So in response to these remarks and others like them, let me say it loud and clear:

Freedom to believe anything one wants in the religious sphere is incredibly important. I'll have no part of scientists' religion-bashing. People who celebrate a 6,000-year-old Earth and the sweeping effects of a "great flood" on Earth and its inhabitants in church have as much right to do that as any of us have to espouse our particular brand of religiosity — or of agnosticism or atheism.

In my Ark Encounter post, my point is different: When it comes to science, we shouldn't let our children believe anything they want. Science isn't about belief.

Children need to be taught the facts from geology, biology, anthropology and other sciences, how those facts were determined, and how those facts will be refined with new knowledge over time. Ark Encounter, its sister attraction the Creation Museum, and their creationist supporters push religion as science; they claim that evolutionary "theory" means the science is wishy-washy on facts, which is a major misunderstanding of what theory means in science; they push false information as fact. None of that is OK.

By definition, science isn't about brainwashing. It's about testing hypotheses, and always seeking out both alternative explanations and data-driven corrections to previous conclusions. A person called JLB9401 conveyed this beautifully in a comment on my Ark Encounter post, where he made an analogy between the scientific process and the process of map-making:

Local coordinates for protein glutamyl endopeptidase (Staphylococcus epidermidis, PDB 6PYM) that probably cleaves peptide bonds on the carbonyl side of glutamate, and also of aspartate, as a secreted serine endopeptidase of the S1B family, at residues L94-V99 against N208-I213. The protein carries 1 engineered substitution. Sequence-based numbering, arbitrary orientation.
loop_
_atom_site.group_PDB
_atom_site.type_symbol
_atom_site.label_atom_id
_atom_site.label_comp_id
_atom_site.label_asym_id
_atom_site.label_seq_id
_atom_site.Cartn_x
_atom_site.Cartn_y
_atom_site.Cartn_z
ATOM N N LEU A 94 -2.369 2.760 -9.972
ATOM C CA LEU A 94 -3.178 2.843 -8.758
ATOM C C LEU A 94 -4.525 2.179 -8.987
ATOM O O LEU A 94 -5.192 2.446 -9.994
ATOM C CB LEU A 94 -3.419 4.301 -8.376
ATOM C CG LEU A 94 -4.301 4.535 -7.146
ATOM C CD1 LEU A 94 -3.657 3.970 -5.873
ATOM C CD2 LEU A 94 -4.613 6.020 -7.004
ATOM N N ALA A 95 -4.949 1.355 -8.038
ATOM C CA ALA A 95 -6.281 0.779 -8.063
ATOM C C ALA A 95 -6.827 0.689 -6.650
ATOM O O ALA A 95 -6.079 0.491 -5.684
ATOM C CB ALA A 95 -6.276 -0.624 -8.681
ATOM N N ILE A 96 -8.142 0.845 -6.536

"Earlier maps might still be useful, if you realize their limitations and use them appropriately — but newer maps, even though the differences are slight, are better at describing 'what is there'.

"Science is the process of learning what is where in the world of knowledge; and we are constantly developing better tools to make better measurements. We are constantly re-drawing the stuff that we suspect might be out there, slowly getting closer and closer to getting the stuff beyond the boundaries of knowledge successfully mapped out, and firmly within the boundaries of what we know. This means there will be a new frontier, and new questions, and maybe some corrections along the way."

Evolutionary scientists contacted me privately, too. I was sent a new edited volume, The Grand Canyon: Monument to an Ancient Earth that's billed as "a Bible-friendly challenge to young earth creationism." The authors, all scientists, collectively take on a question laid out in the book's subtitle Can Noah's Flood Explain the Grand Canyon? The answer they give is a firm "no." In a collective statement at the end of the book, the authors write: "The flood geology claim of being 'as good as' the prevailing scientific view is hollow."

This book's approach — rooted in the intersection of science and Christianity — is not my approach. But it is an approach consistent with scientific literacy.

And that's a goal for our kids I won't back away from.

Barbara J. King is an anthropology professor emerita at the College of William and Mary. She often writes about the cognition, emotion and welfare of animals, and about biological anthropology, human evolution and gender issues. Barbara's most recent book on animals is titled How Animals Grieve, and her forthcoming book is Personalities on the Plate: The Lives and Minds of Animals We Eat. You can keep up with what she is thinking on Twitter: @bjkingape

Copyright 2021 NPR. To see more, visit https://www.npr.org.

Barbara J. King is a contributor to the NPR blog 13.7: Cosmos & Culture. She is a Chancellor Professor of Anthropology at the College of William and Mary. With a long-standing research interest in primate behavior and human evolution, King has studied baboon foraging in Kenya and gorilla and bonobo communication at captive facilities in the United States.